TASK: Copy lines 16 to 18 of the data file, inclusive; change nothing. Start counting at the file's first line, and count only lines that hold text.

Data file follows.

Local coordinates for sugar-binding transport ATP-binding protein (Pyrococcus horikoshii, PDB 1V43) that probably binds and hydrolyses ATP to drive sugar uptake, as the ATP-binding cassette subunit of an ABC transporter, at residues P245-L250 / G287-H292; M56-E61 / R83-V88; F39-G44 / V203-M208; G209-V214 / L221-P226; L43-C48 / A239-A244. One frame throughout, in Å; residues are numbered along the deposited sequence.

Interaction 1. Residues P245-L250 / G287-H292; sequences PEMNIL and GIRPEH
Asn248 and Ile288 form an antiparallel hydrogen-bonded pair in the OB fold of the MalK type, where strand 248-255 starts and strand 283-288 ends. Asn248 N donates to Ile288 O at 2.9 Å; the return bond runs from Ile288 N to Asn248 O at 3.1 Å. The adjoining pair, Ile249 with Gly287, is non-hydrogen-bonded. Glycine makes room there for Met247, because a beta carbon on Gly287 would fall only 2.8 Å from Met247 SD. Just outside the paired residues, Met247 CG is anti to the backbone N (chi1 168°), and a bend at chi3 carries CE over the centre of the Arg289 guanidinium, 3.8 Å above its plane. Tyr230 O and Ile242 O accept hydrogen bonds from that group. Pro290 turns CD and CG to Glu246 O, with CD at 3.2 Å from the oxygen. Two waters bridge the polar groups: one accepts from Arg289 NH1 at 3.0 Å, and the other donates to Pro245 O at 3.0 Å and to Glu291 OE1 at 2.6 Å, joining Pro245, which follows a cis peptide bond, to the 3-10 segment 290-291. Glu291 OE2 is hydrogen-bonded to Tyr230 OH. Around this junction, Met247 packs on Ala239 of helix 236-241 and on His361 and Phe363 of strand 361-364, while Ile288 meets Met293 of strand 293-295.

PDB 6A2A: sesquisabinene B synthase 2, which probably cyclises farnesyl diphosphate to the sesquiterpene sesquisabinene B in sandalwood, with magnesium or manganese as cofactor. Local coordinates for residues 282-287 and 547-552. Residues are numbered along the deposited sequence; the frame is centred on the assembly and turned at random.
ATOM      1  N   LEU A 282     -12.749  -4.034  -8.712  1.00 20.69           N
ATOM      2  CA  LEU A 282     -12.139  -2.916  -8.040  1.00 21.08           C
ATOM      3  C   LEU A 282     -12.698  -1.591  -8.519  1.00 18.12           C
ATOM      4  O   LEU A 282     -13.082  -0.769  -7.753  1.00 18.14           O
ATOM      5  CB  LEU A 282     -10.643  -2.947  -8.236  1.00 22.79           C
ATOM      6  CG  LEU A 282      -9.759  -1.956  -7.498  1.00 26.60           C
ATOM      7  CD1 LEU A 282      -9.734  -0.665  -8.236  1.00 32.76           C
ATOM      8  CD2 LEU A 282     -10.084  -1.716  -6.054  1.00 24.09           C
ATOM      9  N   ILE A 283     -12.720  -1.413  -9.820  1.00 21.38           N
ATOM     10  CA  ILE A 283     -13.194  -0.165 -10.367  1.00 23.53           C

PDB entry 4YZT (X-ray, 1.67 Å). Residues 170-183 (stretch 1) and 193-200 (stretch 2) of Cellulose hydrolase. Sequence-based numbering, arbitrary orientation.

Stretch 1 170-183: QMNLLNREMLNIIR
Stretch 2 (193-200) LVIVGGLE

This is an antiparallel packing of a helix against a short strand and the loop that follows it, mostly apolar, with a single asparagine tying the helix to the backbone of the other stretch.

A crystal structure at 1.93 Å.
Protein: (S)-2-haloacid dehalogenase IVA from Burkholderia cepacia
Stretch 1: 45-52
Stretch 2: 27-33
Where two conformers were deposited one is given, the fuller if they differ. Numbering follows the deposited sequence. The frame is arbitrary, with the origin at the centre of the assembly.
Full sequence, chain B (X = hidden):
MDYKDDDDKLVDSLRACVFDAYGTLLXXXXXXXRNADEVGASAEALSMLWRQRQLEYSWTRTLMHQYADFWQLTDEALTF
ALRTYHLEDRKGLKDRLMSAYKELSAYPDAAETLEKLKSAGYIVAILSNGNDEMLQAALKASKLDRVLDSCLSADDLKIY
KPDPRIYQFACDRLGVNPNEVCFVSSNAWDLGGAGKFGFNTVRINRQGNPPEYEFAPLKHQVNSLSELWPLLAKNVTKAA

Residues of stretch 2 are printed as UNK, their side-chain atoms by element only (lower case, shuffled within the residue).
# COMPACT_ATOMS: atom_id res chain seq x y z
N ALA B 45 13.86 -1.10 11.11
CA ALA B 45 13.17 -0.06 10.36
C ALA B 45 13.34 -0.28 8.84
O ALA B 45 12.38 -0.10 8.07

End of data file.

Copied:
Stretch 1 170-183: QMNLLNREMLNIIR
Stretch 2 (193-200) LVIVGGLE

This is an antiparallel packing of a helix against a short strand and the loop that follows it, mostly apolar, with a single asparagine tying the helix to the backbone of the other stretch.